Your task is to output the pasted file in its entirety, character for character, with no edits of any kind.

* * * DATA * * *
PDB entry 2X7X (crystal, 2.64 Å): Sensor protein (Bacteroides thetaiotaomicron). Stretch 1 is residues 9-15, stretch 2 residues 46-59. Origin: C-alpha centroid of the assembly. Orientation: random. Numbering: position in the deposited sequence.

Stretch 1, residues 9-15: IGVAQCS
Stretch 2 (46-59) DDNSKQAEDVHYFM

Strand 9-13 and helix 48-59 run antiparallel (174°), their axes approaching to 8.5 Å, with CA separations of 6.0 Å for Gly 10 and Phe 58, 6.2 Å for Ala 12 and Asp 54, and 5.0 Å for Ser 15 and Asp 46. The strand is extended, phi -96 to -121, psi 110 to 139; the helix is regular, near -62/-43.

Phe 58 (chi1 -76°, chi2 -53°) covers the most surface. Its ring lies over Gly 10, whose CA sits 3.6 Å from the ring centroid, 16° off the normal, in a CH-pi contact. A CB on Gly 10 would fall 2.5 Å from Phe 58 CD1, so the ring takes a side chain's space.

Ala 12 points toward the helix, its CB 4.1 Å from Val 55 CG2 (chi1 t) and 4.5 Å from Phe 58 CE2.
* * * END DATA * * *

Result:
PDB entry 2X7X (crystal, 2.64 Å): Sensor protein (Bacteroides thetaiotaomicron). Stretch 1 is residues 9-15, stretch 2 residues 46-59. Origin: C-alpha centroid of the assembly. Orientation: random. Numbering: position in the deposited sequence.

Stretch 1, residues 9-15: IGVAQCS
Stretch 2 (46-59) DDNSKQAEDVHYFM

Strand 9-13 and helix 48-59 run antiparallel (174°), their axes approaching to 8.5 Å, with CA separations of 6.0 Å for Gly 10 and Phe 58, 6.2 Å for Ala 12 and Asp 54, and 5.0 Å for Ser 15 and Asp 46. The strand is extended, phi -96 to -121, psi 110 to 139; the helix is regular, near -62/-43.

Phe 58 (chi1 -76°, chi2 -53°) covers the most surface. Its ring lies over Gly 10, whose CA sits 3.6 Å from the ring centroid, 16° off the normal, in a CH-pi contact. A CB on Gly 10 would fall 2.5 Å from Phe 58 CD1, so the ring takes a side chain's space.

Ala 12 points toward the helix, its CB 4.1 Å from Val 55 CG2 (chi1 t) and 4.5 Å from Phe 58 CE2.